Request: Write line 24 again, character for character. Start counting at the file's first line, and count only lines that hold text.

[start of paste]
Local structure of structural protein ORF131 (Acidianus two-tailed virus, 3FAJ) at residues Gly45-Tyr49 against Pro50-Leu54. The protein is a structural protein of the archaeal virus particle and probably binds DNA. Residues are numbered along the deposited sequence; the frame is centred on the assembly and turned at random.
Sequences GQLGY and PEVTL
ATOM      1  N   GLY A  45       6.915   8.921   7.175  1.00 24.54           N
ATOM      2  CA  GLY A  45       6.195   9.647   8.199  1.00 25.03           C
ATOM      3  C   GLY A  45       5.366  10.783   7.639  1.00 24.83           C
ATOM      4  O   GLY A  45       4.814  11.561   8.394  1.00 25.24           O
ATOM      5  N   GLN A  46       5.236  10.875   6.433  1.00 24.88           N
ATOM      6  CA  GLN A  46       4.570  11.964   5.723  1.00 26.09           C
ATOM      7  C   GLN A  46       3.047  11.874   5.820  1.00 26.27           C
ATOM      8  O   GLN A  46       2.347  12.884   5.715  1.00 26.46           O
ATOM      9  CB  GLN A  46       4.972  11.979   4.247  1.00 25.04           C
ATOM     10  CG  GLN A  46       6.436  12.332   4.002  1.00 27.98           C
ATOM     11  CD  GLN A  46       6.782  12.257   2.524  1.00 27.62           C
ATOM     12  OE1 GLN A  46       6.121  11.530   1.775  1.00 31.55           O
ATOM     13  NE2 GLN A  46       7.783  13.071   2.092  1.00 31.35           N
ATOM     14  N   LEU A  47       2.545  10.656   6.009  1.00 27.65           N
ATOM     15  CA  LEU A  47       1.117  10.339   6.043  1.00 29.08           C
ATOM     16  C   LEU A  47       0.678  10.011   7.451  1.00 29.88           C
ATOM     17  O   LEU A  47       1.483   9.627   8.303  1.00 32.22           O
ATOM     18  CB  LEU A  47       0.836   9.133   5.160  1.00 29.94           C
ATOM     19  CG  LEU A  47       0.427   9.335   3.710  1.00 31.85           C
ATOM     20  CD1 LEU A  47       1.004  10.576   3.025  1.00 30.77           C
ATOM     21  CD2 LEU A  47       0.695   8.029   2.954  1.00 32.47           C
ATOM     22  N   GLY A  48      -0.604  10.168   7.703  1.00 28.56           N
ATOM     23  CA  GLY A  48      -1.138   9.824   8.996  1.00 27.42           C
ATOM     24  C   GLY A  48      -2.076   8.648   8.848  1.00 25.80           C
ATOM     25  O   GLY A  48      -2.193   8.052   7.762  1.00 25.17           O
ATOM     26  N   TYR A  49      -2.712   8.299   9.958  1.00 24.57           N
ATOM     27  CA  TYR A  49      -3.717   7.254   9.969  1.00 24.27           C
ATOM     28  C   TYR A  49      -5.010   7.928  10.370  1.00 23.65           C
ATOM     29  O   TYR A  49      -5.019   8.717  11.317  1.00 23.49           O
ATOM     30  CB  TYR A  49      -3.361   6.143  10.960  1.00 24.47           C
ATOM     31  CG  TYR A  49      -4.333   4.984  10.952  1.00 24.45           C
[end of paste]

ATOM     22  N   GLY A  48      -0.604  10.168   7.703  1.00 28.56           N